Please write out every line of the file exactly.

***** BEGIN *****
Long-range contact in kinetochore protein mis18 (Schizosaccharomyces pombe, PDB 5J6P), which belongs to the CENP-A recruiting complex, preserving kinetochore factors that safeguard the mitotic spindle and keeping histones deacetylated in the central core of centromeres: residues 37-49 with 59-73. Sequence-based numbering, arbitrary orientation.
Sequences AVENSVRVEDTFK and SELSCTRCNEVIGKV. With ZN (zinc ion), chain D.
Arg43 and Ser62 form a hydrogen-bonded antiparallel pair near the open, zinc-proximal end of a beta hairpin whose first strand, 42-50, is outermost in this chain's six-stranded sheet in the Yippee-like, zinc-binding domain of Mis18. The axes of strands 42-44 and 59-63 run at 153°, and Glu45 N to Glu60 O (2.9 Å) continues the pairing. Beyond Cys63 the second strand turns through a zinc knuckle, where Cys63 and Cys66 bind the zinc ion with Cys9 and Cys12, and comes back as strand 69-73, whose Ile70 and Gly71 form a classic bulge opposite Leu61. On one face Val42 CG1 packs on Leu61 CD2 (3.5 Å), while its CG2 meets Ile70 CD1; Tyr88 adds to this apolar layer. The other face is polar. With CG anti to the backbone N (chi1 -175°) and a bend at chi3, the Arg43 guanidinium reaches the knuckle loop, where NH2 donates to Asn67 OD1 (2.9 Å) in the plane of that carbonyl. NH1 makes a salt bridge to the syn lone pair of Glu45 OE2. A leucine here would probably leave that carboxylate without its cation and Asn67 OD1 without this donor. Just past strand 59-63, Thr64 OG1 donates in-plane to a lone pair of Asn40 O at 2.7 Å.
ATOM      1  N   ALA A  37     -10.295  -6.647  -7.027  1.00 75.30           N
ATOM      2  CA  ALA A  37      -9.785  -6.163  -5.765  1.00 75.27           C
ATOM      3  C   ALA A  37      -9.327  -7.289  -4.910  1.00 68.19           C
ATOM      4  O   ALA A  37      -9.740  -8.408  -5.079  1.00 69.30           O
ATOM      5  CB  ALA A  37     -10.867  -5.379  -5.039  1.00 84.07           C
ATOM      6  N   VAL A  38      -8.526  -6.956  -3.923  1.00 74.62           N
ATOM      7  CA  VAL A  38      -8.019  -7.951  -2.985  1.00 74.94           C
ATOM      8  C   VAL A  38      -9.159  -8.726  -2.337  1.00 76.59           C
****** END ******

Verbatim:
Long-range contact in kinetochore protein mis18 (Schizosaccharomyces pombe, PDB 5J6P), which belongs to the CENP-A recruiting complex, preserving kinetochore factors that safeguard the mitotic spindle and keeping histones deacetylated in the central core of centromeres: residues 37-49 with 59-73. Sequence-based numbering, arbitrary orientation.
Sequences AVENSVRVEDTFK and SELSCTRCNEVIGKV. With ZN (zinc ion), chain D.
Arg43 and Ser62 form a hydrogen-bonded antiparallel pair near the open, zinc-proximal end of a beta hairpin whose first strand, 42-50, is outermost in this chain's six-stranded sheet in the Yippee-like, zinc-binding domain of Mis18. The axes of strands 42-44 and 59-63 run at 153°, and Glu45 N to Glu60 O (2.9 Å) continues the pairing. Beyond Cys63 the second strand turns through a zinc knuckle, where Cys63 and Cys66 bind the zinc ion with Cys9 and Cys12, and comes back as strand 69-73, whose Ile70 and Gly71 form a classic bulge opposite Leu61. On one face Val42 CG1 packs on Leu61 CD2 (3.5 Å), while its CG2 meets Ile70 CD1; Tyr88 adds to this apolar layer. The other face is polar. With CG anti to the backbone N (chi1 -175°) and a bend at chi3, the Arg43 guanidinium reaches the knuckle loop, where NH2 donates to Asn67 OD1 (2.9 Å) in the plane of that carbonyl. NH1 makes a salt bridge to the syn lone pair of Glu45 OE2. A leucine here would probably leave that carboxylate without its cation and Asn67 OD1 without this donor. Just past strand 59-63, Thr64 OG1 donates in-plane to a lone pair of Asn40 O at 2.7 Å.
ATOM      1  N   ALA A  37     -10.295  -6.647  -7.027  1.00 75.30           N
ATOM      2  CA  ALA A  37      -9.785  -6.163  -5.765  1.00 75.27           C
ATOM      3  C   ALA A  37      -9.327  -7.289  -4.910  1.00 68.19           C
ATOM      4  O   ALA A  37      -9.740  -8.408  -5.079  1.00 69.30           O
ATOM      5  CB  ALA A  37     -10.867  -5.379  -5.039  1.00 84.07           C
ATOM      6  N   VAL A  38      -8.526  -6.956  -3.923  1.00 74.62           N
ATOM      7  CA  VAL A  38      -8.019  -7.951  -2.985  1.00 74.94           C
ATOM      8  C   VAL A  38      -9.159  -8.726  -2.337  1.00 76.59           C